Summary of Masterís thesis

Steven Dorrestijn

 

The question I was concerned with in my thesis was how the ethics in Foucaultís later work could contribute to the assessment of the growing influence of technology on human life. For recognising the interrelation between humans and artefacts I made use of examples like speed limitation, which I illuminated with the work of the French scholar Bruno Latour. His concepts may be of great help to reflect on moral problems in contemporary society, but his work also appears to undermine the concepts of philosophical ethics, in particular human agency. The underlying question is if a descriptive analysis of behaviour can ever contribute to ethics. A comparison of Latourís work with Michel Foucaultís concept of a disciplinary society elaborates this aspect. The concept of discipline focuses on determination so much that there seems to be no room left for freedom and ethics. And Latour can be seen as also researching this determining influence of technology.

In his last books and interviews, Foucault changed his interest from disciplinary society to ethics. He came to think that ethics should not aim at elaborating an abstract concept of freedom but rather its practice. Foucault showed how ancient Greeks and Romans practised an art of existence in matters of sexuality, having to cope with influences originating from bodily health and family affairs. But one could also take the influence of technical products as the main focus for an art of existence. I found that in this case Latourís method would no longer pose a problem to ethics, but would become very necessary and appropriate for discovering the ways in which technological artefacts have a determining effect on us. A further finding was that experimenting with new technology and evaluating the experiences of users is at least as important as theorising about abstract criteria or facilitating ethical discussions to assess some technological invention.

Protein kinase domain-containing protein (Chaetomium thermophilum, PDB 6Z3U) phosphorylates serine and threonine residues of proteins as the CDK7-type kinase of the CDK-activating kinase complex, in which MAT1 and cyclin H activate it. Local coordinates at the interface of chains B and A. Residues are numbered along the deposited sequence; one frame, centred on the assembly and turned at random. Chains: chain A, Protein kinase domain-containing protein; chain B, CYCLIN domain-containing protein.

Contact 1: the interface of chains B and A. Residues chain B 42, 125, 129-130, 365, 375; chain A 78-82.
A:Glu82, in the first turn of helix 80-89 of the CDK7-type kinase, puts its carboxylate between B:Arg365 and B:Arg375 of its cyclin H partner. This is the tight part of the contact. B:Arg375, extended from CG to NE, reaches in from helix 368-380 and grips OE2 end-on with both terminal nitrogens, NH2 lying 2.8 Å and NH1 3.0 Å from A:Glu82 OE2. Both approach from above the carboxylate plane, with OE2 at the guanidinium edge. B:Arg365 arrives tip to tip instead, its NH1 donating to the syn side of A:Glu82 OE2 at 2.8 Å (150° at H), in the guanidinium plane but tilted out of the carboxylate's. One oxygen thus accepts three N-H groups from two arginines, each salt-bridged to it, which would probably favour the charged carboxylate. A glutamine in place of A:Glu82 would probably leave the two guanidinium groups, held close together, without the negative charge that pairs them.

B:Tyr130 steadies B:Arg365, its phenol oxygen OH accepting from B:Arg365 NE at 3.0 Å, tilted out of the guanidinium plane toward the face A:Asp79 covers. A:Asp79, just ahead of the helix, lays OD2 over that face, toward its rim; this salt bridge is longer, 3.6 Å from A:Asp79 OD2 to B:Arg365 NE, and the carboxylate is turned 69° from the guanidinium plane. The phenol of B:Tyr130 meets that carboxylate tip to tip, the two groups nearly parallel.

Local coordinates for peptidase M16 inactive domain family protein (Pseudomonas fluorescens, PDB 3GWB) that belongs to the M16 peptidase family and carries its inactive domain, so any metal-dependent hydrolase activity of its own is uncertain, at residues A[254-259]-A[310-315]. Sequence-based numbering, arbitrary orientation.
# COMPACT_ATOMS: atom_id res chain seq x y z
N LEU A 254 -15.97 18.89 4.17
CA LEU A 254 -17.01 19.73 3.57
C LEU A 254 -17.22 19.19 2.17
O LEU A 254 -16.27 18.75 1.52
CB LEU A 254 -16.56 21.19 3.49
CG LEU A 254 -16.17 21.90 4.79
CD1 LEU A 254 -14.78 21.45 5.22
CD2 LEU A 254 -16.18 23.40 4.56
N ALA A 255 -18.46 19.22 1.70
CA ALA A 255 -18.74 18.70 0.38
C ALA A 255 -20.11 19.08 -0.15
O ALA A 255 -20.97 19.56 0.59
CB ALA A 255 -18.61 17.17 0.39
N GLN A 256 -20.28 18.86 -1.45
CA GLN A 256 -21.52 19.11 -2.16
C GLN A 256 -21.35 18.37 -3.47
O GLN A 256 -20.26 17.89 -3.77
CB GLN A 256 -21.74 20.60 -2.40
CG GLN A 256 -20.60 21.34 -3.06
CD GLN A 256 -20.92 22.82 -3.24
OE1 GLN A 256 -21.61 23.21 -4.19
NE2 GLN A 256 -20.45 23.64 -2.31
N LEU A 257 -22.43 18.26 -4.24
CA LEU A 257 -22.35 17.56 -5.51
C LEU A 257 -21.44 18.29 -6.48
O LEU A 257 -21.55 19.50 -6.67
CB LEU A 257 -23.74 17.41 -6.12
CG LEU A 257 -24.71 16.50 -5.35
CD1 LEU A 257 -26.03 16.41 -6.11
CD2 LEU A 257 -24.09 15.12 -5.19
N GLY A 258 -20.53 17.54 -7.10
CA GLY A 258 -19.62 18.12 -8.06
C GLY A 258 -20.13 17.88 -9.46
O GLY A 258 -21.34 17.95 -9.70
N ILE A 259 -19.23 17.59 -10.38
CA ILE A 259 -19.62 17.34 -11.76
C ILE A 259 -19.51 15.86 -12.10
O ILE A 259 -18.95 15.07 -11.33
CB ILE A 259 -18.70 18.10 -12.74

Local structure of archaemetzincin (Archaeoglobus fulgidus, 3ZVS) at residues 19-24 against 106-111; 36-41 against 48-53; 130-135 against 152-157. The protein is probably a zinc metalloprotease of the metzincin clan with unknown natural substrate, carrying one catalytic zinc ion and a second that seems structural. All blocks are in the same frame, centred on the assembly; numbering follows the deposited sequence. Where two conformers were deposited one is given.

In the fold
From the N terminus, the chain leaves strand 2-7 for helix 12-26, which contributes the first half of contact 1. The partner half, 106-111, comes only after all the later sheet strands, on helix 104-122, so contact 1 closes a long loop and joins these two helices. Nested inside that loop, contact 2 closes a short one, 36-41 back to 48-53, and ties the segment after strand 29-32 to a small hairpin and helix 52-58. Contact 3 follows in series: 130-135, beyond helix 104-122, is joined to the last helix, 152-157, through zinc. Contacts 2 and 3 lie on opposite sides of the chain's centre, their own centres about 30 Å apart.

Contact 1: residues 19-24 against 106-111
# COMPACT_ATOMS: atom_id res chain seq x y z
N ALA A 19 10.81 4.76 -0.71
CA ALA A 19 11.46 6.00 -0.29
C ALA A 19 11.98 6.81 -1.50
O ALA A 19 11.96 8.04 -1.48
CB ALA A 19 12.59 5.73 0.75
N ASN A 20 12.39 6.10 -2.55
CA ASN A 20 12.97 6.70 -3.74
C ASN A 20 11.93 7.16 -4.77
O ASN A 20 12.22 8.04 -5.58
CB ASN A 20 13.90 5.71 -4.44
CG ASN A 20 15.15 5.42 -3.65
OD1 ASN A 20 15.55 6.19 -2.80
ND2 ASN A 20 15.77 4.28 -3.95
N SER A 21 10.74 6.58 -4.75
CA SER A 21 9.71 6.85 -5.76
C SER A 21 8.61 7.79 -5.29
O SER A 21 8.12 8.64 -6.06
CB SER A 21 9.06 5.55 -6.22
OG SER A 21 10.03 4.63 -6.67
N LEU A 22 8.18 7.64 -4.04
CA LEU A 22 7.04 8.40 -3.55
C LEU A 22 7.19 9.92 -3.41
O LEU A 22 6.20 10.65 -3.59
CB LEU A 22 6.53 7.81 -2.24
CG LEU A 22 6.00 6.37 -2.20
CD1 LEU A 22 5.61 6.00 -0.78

For an art of existence in a technological culture to become possible it takes an effort from two sides. First, ethics should not be based on freedom as a formal condition. I discuss Kantian ethics for understanding and criticising the use of an abstract concept of freedom. Second, an art of existence is also a step beyond the descriptive analysis of Latour to the subjective question how one can change and make better use of technology after its effects have been demonstrated.

Finally I returned to my examples like speed limitation. Modern ethics tend to focus on a criterion to distinguish good from bad technology, to draw a line and enforce laws to guard them. A law on speed limitation would probably meet a lot of resistance, from philosophers questioning the manipulation of behaviour on a theoretical level and from car owners just claiming their freedom on the road. But in the meantime, all kinds of accessories that intermingle with the driverís autonomy, like cruise control and break and steering assistance, have already been accepted. So it is likely that forms of speed limitation will be introduced at some time anyway, but without explicit moral consideration. Holding on to a formal conception of freedom entails a judgement against manipulating technology in general, meanwhile letting all kinds of new inventions pass without properly recognising their moral importance. Foucaultís concept of ethics offers tools to picture this everyday practice of adaptation of technology to society and ask moral questions in a new way. This helps building a bridge between philosophical ethics and descriptive analysis of technology development.